ALEX Classroom Resource

  

Darkroom Detective

  Classroom Resource Information  

Title:

Darkroom Detective

URL:

https://amhistory.si.edu/ourstory/pdf/sodhouse/sodhouse_detective.pdf

Content Source:

Smithsonian
Type: Learning Activity

Overview:

In this activity, students learn about life in a sod house by looking at photographs (primary sources) and answering questions.

Content Standard(s):
Social Studies
SS2010 (2010)
Grade: 2
Living and Working Together in State and Nation
3 ) Use various primary sources, including calendars and timelines, for reconstructing the past.

Examples: historical letters, stories, interviews with elders, photographs, maps, artifacts

Insight Unpacked Content
Strand: History
Course Title: Living and Working Together in State and Nation
Evidence Of Student Attainment:
Students:
  • Reconstruct a past event using various primary sources, including calendars and timelines.
Teacher Vocabulary:
  • primary sources
  • calendars
  • timelines
  • reconstructing
  • past
Knowledge:
Students know:
  • How to use a calendar.
  • How to interpret a timeline.
  • Vocabulary: primary sources, calendar, timeline, past, historical letter, artifacts
Skills:
Students are able to:
  • Read a calendar.
  • Create and use a timeline.
  • Analyze a historical document.
  • Utilize maps, photographs, and other visual historic resources.
Understanding:
Students understand that:
  • Primary sources play an important role in reconstructing the past.

Alabama Alternate Achievement Standards
AAS Standard:
SS.AAS.2.3- Use various primary sources, including calendars and timelines, for reconstructing the past.


Social Studies
SS2010 (2010)
Grade: 3
Geographic and Historical Studies: People, Places, and Regions
11 ) Interpret various primary sources for reconstructing the past, including documents, letters, diaries, maps, and photographs.

•  Comparing maps of the past to maps of the present
Insight Unpacked Content
Strand: History
Course Title: Living and Working Together in State and Nation
Evidence Of Student Attainment:
Students:
  • Interpret legends, stories, and songs to identify the contributions each made to the development of the cultural history of the United States.
Teacher Vocabulary:
  • interpret
  • legends
  • stories
  • songs
  • contributed
  • development
  • cultural history
  • tall tales
  • folk heroes
Knowledge:
Students know:
  • The purpose and essential elements of legends, stories, and songs.
  • Examples of legends, stories, and songs that contributed to United States' cultural history including American Indian Legends, African American Stories, Tall Tales and stories of Folk Heroes.
  • Vocabulary: legends, stories, songs, cultural history.
Skills:
Students are able to:
  • Interpret legends, stories, and songs.
  • Identify the purpose and essential elements of legends, stories, and songs.
  • Identify the contribution that specific legends, stories, and songs had on the development of cultural history of the United States.
Understanding:
Students understand that:
  • There are legends, stories, and songs that have contributed to the development of the cultural history of the United States.

Alabama Alternate Achievement Standards
AAS Standard:
SS.AAS.3.11- Compare documents, letters, diaries, maps, and photographs and explain how they are used to reconstruct the past.


Social Studies
SS2010 (2010)
Grade: 4
Alabama Studies
6 ) Describe cultural, economic, and political aspects of the lifestyles of early nineteenth-century farmers, plantation owners, slaves, and townspeople.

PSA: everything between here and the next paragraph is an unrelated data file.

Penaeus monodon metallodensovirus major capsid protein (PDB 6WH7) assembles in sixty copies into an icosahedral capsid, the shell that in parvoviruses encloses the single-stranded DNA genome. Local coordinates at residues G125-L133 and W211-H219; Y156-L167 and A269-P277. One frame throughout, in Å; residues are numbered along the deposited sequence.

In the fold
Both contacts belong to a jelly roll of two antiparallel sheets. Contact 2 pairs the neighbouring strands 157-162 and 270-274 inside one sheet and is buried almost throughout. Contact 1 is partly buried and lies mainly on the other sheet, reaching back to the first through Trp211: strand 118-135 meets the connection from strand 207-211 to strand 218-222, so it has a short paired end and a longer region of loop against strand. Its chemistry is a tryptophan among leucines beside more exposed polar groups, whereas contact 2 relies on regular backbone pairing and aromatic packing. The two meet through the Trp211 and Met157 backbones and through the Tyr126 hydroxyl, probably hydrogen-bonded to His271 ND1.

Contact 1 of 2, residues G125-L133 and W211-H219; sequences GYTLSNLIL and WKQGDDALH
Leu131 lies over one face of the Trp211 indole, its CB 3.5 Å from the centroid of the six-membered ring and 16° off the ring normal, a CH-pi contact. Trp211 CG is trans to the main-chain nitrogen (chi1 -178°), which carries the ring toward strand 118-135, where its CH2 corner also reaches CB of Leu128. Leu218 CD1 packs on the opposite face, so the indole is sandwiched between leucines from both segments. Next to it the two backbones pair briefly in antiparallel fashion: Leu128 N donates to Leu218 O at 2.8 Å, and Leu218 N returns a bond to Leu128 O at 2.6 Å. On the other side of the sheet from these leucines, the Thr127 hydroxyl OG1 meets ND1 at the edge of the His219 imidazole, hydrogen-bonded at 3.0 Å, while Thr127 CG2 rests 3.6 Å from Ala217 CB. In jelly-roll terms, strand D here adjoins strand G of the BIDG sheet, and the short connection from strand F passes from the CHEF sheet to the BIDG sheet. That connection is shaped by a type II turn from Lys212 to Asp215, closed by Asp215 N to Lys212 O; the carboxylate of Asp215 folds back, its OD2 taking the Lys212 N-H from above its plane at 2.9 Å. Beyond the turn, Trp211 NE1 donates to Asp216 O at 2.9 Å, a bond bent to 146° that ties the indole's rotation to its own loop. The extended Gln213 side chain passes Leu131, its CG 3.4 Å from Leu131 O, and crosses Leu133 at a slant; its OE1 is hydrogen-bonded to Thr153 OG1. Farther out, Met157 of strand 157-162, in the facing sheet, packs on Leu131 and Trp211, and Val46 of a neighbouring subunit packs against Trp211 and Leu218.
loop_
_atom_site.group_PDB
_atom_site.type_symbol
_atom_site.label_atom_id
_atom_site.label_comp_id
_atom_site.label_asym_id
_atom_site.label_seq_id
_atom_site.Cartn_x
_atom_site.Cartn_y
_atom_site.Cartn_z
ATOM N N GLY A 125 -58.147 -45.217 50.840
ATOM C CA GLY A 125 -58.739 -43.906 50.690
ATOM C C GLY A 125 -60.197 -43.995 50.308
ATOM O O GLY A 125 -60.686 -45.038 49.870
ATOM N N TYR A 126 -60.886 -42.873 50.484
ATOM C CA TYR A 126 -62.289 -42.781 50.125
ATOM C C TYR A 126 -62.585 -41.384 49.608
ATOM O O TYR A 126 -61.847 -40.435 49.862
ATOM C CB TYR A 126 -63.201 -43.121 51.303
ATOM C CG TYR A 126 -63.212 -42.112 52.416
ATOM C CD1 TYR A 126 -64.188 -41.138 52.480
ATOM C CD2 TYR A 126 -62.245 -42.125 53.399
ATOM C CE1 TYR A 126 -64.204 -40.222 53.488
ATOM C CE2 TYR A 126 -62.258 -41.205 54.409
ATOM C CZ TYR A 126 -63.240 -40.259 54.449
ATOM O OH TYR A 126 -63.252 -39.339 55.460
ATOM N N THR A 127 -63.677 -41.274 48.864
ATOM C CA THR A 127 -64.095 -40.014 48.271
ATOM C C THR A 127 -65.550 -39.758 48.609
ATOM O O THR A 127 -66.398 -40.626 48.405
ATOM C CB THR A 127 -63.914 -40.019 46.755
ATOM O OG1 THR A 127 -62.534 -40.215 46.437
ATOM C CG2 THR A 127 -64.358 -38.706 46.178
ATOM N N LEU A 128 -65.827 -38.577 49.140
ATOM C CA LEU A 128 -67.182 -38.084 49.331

Examples: cultural—housing, education, religion, recreation

economic—transportation, means of support

political—inequity of legal codes

•  Describing major areas of agricultural production in Alabama, including the Black Belt and fertile river valleys
Insight Unpacked Content
Strand: Economics, Geography, History, Civics and Government
Course Title: Alabama Studies (Alabama)
Evidence Of Student Attainment:
Students:
  • Describe cultural, economic, and political aspects of the lifestyles of early nineteenth-century farmers, plantation owners, slaves, and townspeople.
  • Describe major areas of agricultural production in Alabama, including the Black Belt and fertile river valleys.
Teacher Vocabulary:
  • plantation
  • Yeoman
  • townspeople
  • inequity
  • agriculture
  • fertile
Knowledge:
Students know:
  • During this time, most families in Alabama did not own slaves; most slaves were owned by Plantation Owners.
  • Most of Alabama's families made a living through agriculture.
  • The Black Belt and fertile river valleys were major areas of agricultural production.
Skills:
Students are able to:
  • Compare and contrast cultural, economic, and political aspects of the lifestyles of early nineteenth-century farmers, plantation owners, slaves, and townspeople.
  • Describe major areas of agricultural production in Alabama, including the Black Belt and fertile river valleys.
Understanding:
Students understand that:
  • There were cultural, political, and economic inequities in Alabama in the early 19th Century between slaves, Yeoman farmers, and Plantation owners.
Alabama Archives Resources:
Click below to access all Alabama Archives resources aligned to this standard.

Alabama Alternate Achievement Standards
AAS Standard:
SS.AAS.4.6- Identify information about early nineteenth- century farmers, plantation owners, slaves, and townspeople.


Tags: primary sources, settlers, sod houses
License Type: Custom Permission Type
See Terms: https://www.si.edu/termsofuse/
For full descriptions of license types and a guide to usage, visit :
https://creativecommons.org/licenses
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  This resource provided by:  
Author: Ginger Boyd